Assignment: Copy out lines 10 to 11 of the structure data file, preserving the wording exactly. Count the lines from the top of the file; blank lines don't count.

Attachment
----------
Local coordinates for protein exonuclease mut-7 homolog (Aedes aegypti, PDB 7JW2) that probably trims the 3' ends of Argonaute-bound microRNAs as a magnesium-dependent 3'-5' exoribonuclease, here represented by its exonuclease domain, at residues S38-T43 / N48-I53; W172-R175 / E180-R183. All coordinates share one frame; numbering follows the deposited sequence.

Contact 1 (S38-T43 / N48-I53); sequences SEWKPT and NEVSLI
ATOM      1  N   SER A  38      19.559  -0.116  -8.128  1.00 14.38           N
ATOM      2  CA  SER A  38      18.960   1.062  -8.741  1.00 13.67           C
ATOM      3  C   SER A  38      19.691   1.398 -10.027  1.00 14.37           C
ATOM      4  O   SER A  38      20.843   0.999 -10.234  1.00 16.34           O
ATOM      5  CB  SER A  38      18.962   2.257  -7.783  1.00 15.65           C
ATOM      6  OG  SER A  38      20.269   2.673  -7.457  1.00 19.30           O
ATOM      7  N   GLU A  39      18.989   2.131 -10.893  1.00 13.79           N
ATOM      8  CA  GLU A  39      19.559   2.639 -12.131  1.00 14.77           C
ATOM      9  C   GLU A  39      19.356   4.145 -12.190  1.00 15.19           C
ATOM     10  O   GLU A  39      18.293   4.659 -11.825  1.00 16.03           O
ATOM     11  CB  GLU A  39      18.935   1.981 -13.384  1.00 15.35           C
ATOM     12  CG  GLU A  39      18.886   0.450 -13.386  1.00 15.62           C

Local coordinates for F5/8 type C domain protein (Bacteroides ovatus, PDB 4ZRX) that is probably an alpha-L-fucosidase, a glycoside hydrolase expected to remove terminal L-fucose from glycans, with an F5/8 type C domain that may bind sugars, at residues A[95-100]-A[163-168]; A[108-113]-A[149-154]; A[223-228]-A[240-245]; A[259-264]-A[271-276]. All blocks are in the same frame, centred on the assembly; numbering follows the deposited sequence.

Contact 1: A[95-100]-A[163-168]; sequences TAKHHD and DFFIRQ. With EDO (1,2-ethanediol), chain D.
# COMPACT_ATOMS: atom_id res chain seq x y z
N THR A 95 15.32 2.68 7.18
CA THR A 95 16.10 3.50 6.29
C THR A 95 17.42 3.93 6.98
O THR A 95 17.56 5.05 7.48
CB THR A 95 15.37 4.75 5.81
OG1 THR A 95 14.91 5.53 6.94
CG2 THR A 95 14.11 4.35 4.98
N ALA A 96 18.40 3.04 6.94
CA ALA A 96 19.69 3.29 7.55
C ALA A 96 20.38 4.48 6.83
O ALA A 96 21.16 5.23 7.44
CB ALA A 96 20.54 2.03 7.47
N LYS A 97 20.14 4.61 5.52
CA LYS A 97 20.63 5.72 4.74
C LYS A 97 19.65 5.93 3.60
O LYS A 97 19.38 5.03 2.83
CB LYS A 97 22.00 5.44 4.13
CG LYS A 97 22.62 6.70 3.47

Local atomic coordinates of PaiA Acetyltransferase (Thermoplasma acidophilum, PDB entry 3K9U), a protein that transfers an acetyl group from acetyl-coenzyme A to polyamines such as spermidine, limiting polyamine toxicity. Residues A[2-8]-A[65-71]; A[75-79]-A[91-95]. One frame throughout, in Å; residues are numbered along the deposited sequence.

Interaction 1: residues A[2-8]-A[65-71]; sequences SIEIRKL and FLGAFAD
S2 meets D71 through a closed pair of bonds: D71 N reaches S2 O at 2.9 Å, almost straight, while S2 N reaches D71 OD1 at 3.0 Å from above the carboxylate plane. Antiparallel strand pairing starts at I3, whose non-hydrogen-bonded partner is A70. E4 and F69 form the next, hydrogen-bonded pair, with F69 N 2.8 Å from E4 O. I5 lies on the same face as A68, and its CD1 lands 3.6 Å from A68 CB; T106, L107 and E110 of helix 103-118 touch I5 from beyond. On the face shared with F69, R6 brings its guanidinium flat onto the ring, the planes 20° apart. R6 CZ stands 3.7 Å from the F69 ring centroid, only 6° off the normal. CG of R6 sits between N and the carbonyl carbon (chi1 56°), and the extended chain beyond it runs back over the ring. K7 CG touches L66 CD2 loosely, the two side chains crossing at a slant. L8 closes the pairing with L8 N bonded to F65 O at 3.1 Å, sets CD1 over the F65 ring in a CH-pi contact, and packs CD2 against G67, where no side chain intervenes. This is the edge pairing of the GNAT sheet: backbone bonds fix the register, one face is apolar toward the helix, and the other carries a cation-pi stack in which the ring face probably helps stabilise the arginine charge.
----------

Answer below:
ATOM      8  CA  GLU A  39      19.559   2.639 -12.131  1.00 14.77           C
ATOM      9  C   GLU A  39      19.356   4.145 -12.190  1.00 15.19           C